Dallas players Matt Hedges and Kellyn Acosta knocked heads during a match against New York City FC last weekend, a collision so intense that Hedges required six stiches at halftime and had to change his jersey because of the blood.
Yet some viewers questioned whether either player was sufficiently checked for a concussion.
“I didn’t know I was bleeding until everyone started saying it was,” Hedges told reporters after the game. “They bandaged it up so I could go back in and then they stitched it up at halftime. … I love to play and I don’t really care if I am hurt or whatever, I just want to be out there.”
Another scary incident occurred in the first half of Atlanta’s game at Portland on Sunday. United’s Yamil Asad was hit in the head by a ball kicked at close range and dropped limp to the turf. He returned to the game moments later.
Referee Alan Kelly said via a pool reporter that the “Atlanta medical staff determined after the check that he was fit to play. They sent him to the fourth official after the check.”
But again, there were questions about whether Asad was properly evaluated.
Major League Soccer has an ever-evolving concussion protocol that has been developed by the league’s 12-person Concussion Program Committee, which includes prominent neuropsychologist Dr. Ruben Echemendia.
The protocol is similar to the U.S. Soccer Federation’s policy and guidelines adopted by other sports leagues. Players are evaluated using the Sport Concussion Assessment Tool, or SCAT, which is also used at the international level by FIFA. In addition to on-field assessment, concussion identification and return-to-play guidelines, the MLS protocol includes baseline testing.
New this season is the league’s use of spotters who monitor each league match to help club medical personnel identify possible concussion cases.
“It’s an area we’re very focused on in ensuring that we’re taking the best science possible and creating the best protocol we can from that science,” MLS Deputy Commissioner Mark Abbott said.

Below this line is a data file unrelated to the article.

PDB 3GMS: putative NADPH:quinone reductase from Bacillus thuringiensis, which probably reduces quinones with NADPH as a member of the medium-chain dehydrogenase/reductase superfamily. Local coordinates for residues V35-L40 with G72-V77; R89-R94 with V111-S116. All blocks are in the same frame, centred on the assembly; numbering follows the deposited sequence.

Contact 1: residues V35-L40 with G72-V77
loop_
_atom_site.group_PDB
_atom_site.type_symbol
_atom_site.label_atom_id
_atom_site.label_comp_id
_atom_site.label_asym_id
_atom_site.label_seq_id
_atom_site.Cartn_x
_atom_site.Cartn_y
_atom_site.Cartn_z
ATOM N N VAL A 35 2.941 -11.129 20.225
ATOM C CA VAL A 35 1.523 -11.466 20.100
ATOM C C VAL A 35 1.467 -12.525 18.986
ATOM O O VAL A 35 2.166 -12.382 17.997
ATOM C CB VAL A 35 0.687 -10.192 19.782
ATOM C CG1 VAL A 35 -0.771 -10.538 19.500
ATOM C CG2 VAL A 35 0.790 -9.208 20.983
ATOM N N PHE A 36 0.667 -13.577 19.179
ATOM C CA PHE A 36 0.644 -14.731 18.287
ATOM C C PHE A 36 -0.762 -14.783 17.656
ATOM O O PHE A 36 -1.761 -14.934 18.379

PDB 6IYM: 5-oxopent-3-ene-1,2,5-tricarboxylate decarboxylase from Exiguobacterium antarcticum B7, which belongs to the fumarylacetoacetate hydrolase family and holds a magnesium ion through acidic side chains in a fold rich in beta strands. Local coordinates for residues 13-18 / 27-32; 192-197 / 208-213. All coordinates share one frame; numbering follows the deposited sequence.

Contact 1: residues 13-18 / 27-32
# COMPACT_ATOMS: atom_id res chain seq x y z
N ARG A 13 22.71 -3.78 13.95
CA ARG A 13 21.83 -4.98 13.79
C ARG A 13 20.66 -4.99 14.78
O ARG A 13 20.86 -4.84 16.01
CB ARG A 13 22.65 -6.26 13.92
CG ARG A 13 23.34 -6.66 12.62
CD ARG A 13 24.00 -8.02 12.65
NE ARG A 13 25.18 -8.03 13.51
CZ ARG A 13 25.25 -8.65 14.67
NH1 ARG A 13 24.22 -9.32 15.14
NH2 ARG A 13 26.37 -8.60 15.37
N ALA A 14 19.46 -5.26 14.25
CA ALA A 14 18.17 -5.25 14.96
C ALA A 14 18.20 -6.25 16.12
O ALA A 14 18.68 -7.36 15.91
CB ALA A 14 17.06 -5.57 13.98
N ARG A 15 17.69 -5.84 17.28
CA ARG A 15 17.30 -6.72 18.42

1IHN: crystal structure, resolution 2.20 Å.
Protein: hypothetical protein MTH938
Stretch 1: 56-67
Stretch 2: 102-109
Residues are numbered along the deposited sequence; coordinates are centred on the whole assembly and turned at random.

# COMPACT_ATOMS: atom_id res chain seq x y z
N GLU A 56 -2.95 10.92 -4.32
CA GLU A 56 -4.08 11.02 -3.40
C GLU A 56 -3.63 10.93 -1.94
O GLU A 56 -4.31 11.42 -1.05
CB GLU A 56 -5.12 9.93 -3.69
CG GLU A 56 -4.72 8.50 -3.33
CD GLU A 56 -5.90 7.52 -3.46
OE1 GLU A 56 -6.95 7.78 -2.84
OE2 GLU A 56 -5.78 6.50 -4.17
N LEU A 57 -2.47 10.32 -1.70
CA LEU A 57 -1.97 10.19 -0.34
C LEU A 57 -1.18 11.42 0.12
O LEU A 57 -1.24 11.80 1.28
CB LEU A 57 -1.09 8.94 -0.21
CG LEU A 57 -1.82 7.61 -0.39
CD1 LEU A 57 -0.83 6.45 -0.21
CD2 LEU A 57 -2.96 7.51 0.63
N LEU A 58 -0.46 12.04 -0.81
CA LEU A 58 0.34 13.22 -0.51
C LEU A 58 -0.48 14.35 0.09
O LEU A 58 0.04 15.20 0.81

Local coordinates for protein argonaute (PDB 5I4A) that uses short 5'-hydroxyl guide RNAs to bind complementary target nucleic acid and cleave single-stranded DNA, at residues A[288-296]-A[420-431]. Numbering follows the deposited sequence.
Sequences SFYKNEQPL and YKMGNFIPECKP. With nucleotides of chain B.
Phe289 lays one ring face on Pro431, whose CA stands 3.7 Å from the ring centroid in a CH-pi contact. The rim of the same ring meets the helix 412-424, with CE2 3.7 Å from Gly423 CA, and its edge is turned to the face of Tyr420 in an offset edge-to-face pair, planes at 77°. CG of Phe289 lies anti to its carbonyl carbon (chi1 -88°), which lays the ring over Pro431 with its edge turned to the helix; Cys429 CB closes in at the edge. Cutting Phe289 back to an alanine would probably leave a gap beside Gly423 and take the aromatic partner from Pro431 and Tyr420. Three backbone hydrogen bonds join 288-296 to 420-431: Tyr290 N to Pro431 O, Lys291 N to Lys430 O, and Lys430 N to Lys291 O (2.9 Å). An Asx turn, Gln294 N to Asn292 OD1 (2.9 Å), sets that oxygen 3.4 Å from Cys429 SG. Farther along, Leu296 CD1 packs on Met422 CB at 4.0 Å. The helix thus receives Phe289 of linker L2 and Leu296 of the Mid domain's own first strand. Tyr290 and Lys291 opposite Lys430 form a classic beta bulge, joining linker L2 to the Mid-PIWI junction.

Abbott said that in both cases last weekend, medical personnel made the on-field determination that the players could go back in the game. Also in both cases, additional evaluation was done later, either at halftime or after the match, and neither player was determined to be concussed.
In Asad’s case, the physician for the Timbers raised the question about whether he should have been subject to additional on-field evaluation. The league is looking into whether further evaluation should have been conducted during the game, although Asad was cleared to play by further testing at the half, Abbott said.
It’s up to the individual teams to follow the concussion protocol. That’s something that former player-turned-broadcaster Taylor Twellman pointed to on Twitter this weekend.
He posted: “Until @MLS holds their franchises accountable when they blatantly ignore the concussion protocol then serious progress can’t be made.”
Twellman is passionate about the issue. His MLS career was ultimately ended because of the lingering impact of a serious concussion. He founded the THINKTaylor foundation, which seeks to promote concussion education, safety and awareness.
Abbott said that if teams do not follow league policy, they are subject to discipline.
“If there is a violation of any league rule or policy, including this one which is very important, the people who are responsible to that violation are subject to sanctions, which could be fines or a variety of other things,” he said.
MLS was part of a head injury and concussion summit just last month with U.S. Soccer and the National Women’s Soccer League.
GAME OF THE WEEK: Could this be the week that FC Dallas finally loses? The team has a nine-game unbeaten streak heading into Saturday’s match at home against the San Jose Earthquakes. But the defending Supporter’s Shield winners still trail Toronto in overall points. Dallas is coming off a 1-1 draw at home over NYCFC.
“It’s our goal all the time to get a good result, but this league is built with many good teams and many players that are playing in the MLS now that show that it’s not going to be easy,” Dallas coach Oscar Pareja said afterward. “Getting one point sometimes is going to be a luxury, got to tell you that, and probably this game is one of those.”
The Earthquakes hosted Orlando on Wednesday night before travelling to Texas. San Jose has shown some spark this season with a 3-0 win over the Timbers.
BEST OF THE REST: Speaking of Toronto, the Reds visit the New York Red Bulls on Friday. Toronto is 7-1-4 this season paced by Jozy Altidore with six goals and Victor Vazquez with a league-leading eight assists.
But Toronto has been hit by a pair of key injuries. Forward Sebastian Giovinco has a quad strain and is expected to miss three weeks. Defender Nick Hagglund has a torn MCL in his left knee and will miss up to 12 weeks.
Honours: Columbus midfielder Justin Meram was named MLS Player of the Week after scoring three goals in the Crew’s 3-2 victory over the Montreal Impact last Saturday. It was his first career hat trick.